In These 19 States, Teachers Can Still Spank Kids

This may change in North Carolina, but what about the rest of the U.S.?

In November 2012 in front of the Supreme Court, Paula Flowe of New York City draws attention to a bill in Congress that would outlaw corporal punishment in schools. (Photo: Roll Call/Getty Images)

Suzi Parker is a journalist whose work also appears in The Christian Science Monitor and Reuters.

If John Tate, a North Carolina State Board of Education member, has his way, North Carolina will no longer allow teachers to spank their students.

Tate has asked the State Board to recommend that the North Carolina General Assembly and local school boards prohibit corporal punishment in every school in the state.

“The good news is that the vast majority of North Carolina’s districts ban the use of corporal punishment,” Tate said in an interview. “The less good news is that a handful still allow it. The preponderance of cases is housed in a smaller number still. It is time for North Carolina to stop the practice for all children.”

Earlier this month, a report to the North Carolina State Board of Education showed the number of corporal punishment cases fell from 891 during the 2010-2011 school year to 404 statewide during the 2011-2012 academic year.

Even though it's 2013, corporal punishment is allowed in public schools throughout the country, especially in the South. The 19 states that allow spanking in schools are: Arkansas, Alabama, Florida, Georgia, Kentucky, Louisiana, Mississippi, North Carolina, South Carolina, Tennessee, Arizona, Texas, Missouri, Colorado, Idaho, Indiana, Kansas, Oklahoma, and Wyoming.

This disturbs Julie Worley, a Tennessee parent who keeps tab on corporal punishment stories across the United States.

“The United States claims to be a world leader in human and civil rights, but the lack of legal protection for children not to be assaulted with weapons/implements such as wooden paddles, belts, etc. in society, especially taxpayer funded schools is unacceptable and perpetuates our shameful ‘Culture of Violence,’ ” Worley wrote in an email. “Children are our most vulnerable and defenseless citizens, responsible adults must ensure that children have adequate protections against assault and equal access to safe and healthy learning environments.”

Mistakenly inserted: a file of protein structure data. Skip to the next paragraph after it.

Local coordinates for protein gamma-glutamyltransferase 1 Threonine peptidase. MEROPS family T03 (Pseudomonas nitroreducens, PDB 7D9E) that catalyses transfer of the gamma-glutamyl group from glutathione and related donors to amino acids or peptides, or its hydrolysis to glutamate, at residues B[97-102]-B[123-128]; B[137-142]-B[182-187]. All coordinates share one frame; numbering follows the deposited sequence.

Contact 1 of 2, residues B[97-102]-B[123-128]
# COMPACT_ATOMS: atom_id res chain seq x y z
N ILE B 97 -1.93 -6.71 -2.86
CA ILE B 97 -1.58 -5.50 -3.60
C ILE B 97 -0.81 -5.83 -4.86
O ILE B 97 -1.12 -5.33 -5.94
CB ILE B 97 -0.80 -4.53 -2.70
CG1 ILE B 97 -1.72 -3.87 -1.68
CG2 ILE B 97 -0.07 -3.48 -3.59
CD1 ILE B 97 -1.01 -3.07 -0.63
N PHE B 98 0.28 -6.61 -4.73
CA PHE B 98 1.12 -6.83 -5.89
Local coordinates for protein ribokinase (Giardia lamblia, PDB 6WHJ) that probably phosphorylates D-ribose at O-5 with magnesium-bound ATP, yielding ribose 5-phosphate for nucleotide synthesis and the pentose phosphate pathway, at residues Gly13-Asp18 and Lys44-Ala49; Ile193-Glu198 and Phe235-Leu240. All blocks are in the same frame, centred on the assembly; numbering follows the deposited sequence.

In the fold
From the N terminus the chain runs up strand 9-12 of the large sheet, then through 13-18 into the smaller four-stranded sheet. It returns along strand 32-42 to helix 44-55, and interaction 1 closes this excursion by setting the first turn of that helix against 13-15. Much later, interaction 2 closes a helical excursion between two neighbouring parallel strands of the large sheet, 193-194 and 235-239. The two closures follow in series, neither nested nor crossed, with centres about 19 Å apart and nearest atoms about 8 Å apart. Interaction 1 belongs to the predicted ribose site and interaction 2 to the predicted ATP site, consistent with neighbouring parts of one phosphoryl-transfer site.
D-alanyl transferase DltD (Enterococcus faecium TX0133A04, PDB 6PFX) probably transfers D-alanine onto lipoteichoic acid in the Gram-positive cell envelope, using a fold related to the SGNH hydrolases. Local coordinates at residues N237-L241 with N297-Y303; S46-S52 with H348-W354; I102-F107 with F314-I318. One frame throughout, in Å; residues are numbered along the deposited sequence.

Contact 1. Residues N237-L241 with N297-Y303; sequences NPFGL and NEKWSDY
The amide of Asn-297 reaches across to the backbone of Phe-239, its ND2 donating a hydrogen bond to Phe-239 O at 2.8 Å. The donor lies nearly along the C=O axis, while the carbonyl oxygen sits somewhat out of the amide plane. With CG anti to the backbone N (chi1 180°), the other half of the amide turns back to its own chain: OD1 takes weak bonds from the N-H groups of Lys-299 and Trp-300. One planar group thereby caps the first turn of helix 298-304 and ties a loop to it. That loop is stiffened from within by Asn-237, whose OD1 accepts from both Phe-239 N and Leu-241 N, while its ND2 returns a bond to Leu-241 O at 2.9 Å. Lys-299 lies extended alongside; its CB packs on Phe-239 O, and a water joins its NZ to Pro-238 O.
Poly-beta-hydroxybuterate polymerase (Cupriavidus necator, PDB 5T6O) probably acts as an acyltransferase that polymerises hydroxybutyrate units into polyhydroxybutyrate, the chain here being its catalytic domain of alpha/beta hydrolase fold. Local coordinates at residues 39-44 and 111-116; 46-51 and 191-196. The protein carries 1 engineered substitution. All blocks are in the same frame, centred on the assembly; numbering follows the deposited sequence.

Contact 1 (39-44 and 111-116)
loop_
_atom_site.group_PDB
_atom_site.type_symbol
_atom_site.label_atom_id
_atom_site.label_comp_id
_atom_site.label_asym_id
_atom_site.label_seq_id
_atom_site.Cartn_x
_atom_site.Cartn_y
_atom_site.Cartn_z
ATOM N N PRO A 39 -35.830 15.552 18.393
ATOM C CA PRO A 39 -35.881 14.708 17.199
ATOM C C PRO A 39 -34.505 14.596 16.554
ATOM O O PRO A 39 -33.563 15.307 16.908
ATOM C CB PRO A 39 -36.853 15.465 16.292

A 125-page report from 2008 by the ACLU and Human Rights Watch stated that Texas and Mississippi children from three to 19 years old are “routinely physically punished for minor infractions such as chewing gum, talking back to a teacher, or violating the dress code, as well as for more serious transgressions such as fighting.”

The report also noted that tools used in such discipline were often baseball bats or standard paddles. The report said: “A teacher or administrator swings a hard wooden paddle that is typically a foot-and-a-half long against the child’s buttocks, anywhere between three and 10 times. Some children interviewed by Human Rights Watch and the ACLU sustained blows to other parts of their bodies, including their hands or arms when they reached back to protect themselves.”

Students often feel “helplessness and humiliation” after such a punishment, and this can result in anger, depression and isolation.

Worley said her son was to receive a paddling for a minor infraction, but he insisted that school administrators call his parents before he got it. Tennessee state law does not require parental consent or notification for children to be hit in school. Worley told the principal that neither she nor her husband use violence as a form of discipline.

“In my experience, corporal punishment is administered as a knee-jerk reaction for minor infractions in hallways just outside class where other students must overhear the blows, then the battered child must immediately face classmates when they return to their seat,” Worley said.

In North Carolina, the state school board will vote on whether to prohibit such corporal punishment during their Feb. 6-7 meeting. Opponents of corporal punishment are encouraged to contact the board in an online call to action.

“There is nothing good about corporal punishment and no research on record of which I am aware espousing anything positive arising from the practice,” North Carolina State Board of Education member John Tate said. “Beating kids doesn't yield good results nor does it set a good example for kids. Violence has the potential to breed violence. Hopefully the State Board of Education will go on record taking a position in opposition to such.”

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